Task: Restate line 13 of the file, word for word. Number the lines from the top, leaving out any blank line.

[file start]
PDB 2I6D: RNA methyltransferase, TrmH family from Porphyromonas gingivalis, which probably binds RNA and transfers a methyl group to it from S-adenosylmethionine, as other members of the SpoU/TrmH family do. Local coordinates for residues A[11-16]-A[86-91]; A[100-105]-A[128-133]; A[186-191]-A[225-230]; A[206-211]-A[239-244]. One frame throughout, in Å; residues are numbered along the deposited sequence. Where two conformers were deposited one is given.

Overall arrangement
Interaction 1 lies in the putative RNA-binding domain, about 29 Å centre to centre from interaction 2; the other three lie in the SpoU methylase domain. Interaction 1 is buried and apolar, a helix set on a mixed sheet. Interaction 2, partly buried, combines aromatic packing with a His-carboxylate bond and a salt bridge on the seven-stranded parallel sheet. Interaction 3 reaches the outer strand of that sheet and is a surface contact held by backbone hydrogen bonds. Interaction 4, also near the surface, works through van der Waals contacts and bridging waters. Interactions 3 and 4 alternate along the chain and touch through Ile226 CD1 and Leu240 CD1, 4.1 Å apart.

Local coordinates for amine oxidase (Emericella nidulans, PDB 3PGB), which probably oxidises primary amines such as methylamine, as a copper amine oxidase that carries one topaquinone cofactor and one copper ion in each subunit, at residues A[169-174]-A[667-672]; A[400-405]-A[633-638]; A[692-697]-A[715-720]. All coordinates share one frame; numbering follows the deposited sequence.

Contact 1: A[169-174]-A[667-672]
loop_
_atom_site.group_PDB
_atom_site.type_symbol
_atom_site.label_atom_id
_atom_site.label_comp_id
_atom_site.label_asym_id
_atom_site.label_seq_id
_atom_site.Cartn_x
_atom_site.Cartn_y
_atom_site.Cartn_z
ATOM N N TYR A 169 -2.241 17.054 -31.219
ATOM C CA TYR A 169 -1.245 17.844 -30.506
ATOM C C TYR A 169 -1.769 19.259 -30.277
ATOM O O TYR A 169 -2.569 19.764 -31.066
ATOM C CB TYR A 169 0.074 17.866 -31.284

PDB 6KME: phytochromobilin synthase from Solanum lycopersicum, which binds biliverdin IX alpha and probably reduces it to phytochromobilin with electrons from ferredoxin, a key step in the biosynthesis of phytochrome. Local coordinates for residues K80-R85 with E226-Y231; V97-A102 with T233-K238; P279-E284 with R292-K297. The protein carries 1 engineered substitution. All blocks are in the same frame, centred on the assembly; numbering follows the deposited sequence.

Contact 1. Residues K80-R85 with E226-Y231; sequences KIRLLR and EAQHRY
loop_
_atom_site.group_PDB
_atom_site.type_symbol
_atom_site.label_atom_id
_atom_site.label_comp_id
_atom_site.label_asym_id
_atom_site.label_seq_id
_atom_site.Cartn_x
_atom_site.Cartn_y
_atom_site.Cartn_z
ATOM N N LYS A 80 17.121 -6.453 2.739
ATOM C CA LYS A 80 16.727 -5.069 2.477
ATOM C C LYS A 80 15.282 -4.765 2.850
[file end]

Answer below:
_atom_site.Cartn_x